Should Evolution Be Taught in Schools?

Should Evolution Be Taught in Schools?

E-mail debates of newsworthy topics.
Aug. 18 1999 3:00 AM

Should Evolution Be Taught in Schools?


Phillip Johnson doesn't tell us what his own detailed story of the origin and history of life is but simply charges that natural selection can't generate complex adaptations. He is quite right to point out that the best understood instances of natural selection involve rather small modifications. That's in the nature of the case. Processes that we can observe and analyze in fine detail--like the famous example of industrial melanism in moths--occur on a time scale that is far too short for most examples of speciation.


Yet biologists can advance more speculative hypotheses about more dramatic evolutionary changes, suggesting how natural selection has operated to increase leg length in the line ancestral to modern horses or in the emergence of feathers and flight in the first birds. The trouble with these conjectures is not that there's no explanation, but that we require more evidence to discriminate the possibilities. Perhaps as we learn more about the genetic details and about the development of the traits that we want to explain, we'll be able to be more authoritative about the history of selection that has led to large evolutionary modifications.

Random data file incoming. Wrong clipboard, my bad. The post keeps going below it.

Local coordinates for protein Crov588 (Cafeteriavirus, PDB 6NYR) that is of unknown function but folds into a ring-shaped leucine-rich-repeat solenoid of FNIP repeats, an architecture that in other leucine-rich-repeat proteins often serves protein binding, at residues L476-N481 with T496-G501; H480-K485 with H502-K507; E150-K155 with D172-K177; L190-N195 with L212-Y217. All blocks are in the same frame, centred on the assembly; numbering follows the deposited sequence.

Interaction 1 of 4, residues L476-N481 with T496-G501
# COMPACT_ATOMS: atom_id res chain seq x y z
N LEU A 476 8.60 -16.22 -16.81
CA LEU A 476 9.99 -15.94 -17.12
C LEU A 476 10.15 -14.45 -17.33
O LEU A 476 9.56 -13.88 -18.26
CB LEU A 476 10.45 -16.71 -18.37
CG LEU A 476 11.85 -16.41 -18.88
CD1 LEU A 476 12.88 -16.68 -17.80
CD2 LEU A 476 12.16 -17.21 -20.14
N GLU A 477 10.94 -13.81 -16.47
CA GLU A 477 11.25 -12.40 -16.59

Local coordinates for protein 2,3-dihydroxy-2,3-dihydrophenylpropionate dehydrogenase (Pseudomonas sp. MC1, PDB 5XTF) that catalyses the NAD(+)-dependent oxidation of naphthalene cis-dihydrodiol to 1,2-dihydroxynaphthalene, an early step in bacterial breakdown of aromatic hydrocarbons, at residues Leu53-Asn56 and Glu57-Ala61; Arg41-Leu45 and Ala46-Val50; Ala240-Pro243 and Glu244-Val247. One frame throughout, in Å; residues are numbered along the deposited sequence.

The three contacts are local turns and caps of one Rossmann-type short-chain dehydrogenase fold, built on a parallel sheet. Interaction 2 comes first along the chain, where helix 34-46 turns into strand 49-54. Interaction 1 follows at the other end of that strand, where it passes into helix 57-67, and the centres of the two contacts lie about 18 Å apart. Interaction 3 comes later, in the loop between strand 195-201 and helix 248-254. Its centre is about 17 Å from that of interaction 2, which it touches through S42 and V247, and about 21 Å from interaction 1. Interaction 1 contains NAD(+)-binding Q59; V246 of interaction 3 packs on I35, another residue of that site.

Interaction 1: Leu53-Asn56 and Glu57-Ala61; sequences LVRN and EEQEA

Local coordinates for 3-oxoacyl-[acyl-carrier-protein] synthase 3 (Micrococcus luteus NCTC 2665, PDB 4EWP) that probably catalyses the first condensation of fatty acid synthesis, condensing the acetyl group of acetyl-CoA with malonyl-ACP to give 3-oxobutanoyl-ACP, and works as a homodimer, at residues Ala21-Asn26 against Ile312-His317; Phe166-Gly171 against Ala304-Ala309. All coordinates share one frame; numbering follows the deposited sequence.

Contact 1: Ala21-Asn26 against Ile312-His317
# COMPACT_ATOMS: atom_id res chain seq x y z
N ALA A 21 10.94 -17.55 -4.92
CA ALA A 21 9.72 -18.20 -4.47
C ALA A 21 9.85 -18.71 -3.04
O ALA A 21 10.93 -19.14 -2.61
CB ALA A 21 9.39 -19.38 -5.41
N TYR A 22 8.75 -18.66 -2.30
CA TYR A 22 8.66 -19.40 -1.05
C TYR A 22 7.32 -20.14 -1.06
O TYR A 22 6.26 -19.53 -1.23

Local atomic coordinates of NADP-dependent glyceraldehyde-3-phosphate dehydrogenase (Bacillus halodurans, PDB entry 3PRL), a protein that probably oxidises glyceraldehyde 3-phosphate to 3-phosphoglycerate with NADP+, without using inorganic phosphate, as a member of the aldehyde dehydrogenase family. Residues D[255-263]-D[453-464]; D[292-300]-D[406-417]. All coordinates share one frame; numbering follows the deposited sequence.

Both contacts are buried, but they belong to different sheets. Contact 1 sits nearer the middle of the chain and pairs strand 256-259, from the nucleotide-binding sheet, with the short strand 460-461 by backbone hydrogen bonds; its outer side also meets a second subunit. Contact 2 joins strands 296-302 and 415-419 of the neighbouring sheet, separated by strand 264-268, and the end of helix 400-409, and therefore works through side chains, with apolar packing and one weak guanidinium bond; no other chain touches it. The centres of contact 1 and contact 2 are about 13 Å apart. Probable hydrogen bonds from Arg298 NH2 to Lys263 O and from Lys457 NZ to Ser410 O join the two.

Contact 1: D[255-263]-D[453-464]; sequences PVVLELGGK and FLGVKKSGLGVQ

Johnson, however, like many other neo-creos, is captivated by the "boggle" argument. The cell is so complex, has so many constituent proteins--how could anything like that have arisen by natural selection? Without knowing more about the molecular biological details, accounts in terms of natural selection must inevitably be highly speculative. But there's no basis for thinking that natural selection couldn't have given rise to the molecular complexity.